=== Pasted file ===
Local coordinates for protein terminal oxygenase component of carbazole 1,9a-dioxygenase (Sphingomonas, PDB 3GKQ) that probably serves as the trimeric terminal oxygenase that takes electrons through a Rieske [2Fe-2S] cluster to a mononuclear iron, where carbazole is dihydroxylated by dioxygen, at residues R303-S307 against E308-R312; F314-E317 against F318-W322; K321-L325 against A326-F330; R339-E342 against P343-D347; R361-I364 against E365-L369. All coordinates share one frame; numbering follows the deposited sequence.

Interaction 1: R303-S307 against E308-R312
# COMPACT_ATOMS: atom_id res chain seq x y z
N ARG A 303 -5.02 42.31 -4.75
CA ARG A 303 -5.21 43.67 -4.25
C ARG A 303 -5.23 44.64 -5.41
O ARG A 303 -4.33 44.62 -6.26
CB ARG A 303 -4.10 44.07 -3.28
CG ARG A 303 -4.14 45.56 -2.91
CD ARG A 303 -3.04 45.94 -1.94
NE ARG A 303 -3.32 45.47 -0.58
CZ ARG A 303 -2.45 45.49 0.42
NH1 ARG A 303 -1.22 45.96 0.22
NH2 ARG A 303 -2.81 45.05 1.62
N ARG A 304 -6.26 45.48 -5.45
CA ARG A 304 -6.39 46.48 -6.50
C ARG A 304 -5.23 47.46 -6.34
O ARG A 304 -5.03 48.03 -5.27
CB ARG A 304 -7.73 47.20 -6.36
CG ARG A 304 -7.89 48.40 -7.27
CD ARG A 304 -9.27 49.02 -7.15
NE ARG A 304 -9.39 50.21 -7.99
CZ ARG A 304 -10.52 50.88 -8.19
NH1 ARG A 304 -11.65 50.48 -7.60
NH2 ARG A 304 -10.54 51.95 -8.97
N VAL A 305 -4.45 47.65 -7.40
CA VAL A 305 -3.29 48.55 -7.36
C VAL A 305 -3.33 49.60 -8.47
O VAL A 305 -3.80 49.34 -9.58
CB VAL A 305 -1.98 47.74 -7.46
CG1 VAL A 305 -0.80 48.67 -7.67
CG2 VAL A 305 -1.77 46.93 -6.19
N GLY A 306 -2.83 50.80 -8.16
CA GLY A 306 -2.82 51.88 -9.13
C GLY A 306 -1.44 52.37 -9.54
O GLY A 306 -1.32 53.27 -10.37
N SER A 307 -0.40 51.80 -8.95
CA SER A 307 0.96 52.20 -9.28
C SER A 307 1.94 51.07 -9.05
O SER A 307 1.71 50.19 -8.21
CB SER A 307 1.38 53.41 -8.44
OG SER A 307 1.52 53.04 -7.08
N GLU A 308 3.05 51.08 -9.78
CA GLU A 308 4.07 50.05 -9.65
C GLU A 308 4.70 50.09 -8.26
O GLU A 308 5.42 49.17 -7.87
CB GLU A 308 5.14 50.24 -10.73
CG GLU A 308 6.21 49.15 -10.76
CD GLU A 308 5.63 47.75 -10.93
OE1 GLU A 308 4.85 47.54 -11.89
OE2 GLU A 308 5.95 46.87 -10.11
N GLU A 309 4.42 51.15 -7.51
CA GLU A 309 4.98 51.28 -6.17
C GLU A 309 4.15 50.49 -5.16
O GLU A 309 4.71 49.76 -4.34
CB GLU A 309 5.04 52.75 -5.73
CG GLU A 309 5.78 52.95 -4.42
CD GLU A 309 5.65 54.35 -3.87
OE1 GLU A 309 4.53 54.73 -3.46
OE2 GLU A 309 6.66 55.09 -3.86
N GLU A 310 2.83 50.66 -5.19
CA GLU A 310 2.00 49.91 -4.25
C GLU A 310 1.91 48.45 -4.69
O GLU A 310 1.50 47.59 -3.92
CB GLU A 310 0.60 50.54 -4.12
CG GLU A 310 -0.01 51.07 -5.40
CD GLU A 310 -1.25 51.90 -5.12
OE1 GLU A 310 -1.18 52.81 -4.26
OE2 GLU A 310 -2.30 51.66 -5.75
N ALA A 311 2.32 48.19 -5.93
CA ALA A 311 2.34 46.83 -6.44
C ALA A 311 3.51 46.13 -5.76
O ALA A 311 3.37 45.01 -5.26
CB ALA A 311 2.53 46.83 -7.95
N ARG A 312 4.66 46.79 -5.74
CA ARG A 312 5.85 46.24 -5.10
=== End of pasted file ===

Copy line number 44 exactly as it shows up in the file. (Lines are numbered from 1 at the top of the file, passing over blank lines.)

CA GLU A 308 4.07 50.05 -9.65